A drippy-looking watercolor of an orange tent beneath a freeway overpass in the rain.

The Bay Area got its first real rain of the season in October. On Sunday, October 24, a record 8 inches of rainfall drenched parts of the Bay Area, while thousands of unsheltered people worked to stay dry using tents, tarps, and self-built structures. During the rainy season, unhoused people seek refuge in all kinds of places, often struggling to keep dry. If you would like to donate tarps or other wet-weather equipment to the houseless community, organizations like The Village in Oakland and Love and Justice in the Streets are accepting donations to distribute. (Image by Clio Sady)

I had a bit of an adventure last night… I thought I’d try camping under the ledge of this patio. The ledge overhead was just barely big enough to cover me from the rain. But on the downside, if there were any cross winds blowing the rain at me, I could be in big trouble. On the upside, I couldn’t think of any better ideas. So what the hell.Things went pretty well at first. And I slept for a couple of hours as snug as a bug in a rug. But in the middle of the night I realized I was in big trouble.

The rain REALLY started to pound down (we would end up getting a half-an-inch in all). And my blanket started to take on water like a big soppy sponge. And one of my pants legs was wet, as well as one of my socks. I started to panic, thinking I may have to bail from the spot—which would have been a complete disaster, staggering out into the middle of the storm with really no other place to go. But the alternative could be even worse—lying there all night completely soaked inside a cold wet blanket. . . Time moves really slow at times like that.

As you lay there for all eternity (seemingly) as the rain pounds down harder and harder on your tarp (the only thing I had for a “tarp” was a couple of black garbage bags that I had to constantly rearrange over my head to fend off the water that was coming at me from every direction). Minutes passed like hours. Hours passed like years. Years passed like . . . oh, you get the idea. …. And you have a lot of time to think when you’re lying there in the darkness, trapped in the rain. Like, about how the hell your life ended up at this strange juncture in the first place.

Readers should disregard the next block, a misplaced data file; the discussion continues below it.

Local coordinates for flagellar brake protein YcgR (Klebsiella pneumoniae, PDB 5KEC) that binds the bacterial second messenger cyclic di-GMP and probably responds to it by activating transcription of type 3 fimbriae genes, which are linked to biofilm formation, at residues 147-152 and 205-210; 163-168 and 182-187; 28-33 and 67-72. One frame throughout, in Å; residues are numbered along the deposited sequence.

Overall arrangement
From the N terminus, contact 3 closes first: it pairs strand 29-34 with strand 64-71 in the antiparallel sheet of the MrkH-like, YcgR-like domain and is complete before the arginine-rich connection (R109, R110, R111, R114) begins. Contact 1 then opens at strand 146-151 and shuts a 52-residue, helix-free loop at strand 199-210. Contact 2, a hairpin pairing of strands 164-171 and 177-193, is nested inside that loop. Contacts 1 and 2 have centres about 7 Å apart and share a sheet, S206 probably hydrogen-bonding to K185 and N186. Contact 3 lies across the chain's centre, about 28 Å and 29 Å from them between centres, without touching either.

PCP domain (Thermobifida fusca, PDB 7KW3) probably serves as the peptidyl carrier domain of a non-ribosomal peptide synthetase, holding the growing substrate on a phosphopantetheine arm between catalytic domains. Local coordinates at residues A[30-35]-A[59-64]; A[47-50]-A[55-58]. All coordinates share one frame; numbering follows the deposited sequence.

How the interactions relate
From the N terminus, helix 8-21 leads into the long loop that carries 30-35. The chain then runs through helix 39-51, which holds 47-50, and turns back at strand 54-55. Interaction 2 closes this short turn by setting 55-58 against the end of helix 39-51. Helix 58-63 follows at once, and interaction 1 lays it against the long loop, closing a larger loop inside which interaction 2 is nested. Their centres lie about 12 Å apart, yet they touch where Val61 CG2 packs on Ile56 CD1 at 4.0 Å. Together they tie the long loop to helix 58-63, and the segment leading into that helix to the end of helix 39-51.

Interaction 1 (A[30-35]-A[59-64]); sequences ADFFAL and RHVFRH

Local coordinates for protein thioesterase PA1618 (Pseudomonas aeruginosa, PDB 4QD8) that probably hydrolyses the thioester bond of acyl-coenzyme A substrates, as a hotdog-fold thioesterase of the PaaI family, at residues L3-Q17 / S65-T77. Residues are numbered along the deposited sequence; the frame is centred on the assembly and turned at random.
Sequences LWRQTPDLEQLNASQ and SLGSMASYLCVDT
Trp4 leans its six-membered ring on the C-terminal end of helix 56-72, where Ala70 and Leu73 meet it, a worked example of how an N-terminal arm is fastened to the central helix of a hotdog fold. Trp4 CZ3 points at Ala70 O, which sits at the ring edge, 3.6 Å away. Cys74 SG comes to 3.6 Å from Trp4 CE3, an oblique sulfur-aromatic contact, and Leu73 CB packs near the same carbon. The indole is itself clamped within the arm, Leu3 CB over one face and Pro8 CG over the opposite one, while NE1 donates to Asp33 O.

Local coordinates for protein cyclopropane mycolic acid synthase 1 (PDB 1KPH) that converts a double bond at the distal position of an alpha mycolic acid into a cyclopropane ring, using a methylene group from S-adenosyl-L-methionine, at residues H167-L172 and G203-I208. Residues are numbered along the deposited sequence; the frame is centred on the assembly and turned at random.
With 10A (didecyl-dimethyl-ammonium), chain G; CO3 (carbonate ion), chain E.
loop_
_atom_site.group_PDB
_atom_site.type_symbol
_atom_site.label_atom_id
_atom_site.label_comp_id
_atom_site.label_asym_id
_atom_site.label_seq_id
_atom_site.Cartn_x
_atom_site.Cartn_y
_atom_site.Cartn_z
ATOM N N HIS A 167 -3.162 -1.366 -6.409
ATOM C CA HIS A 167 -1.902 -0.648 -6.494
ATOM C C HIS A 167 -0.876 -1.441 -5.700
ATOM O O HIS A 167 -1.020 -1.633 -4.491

Finally—after several lifetimes—the rain seemed to be letting up… Or was that just my IMAGINATION.. No, the sound of rain on my tarp WAS receding, from a pounding, to a little tinkle. And then finally, to a complete stop. Silence. Beautiful! I pulled my body out of my blanket and stood there. It was still dark and I had no idea what time it was, so I pulled out my cell phone: It was almost 7 am. It would be getting light soon. I quickly packed up my soggy blanket and even soggier cardboard and trudged ever onward.

I think I’ll try something different tonight.

Some good news on the horizon. Supposed to be dry tonight. So I can sleep at my campsite with my kitties and catch my breath. In the meantime, I got two other spots scoped out that might work the next night it rains. Course you never know until you know. As they say.

Ace Backwords is a homeless writer and artist who lives in Berkeley, California. You can find more writing on his blogs.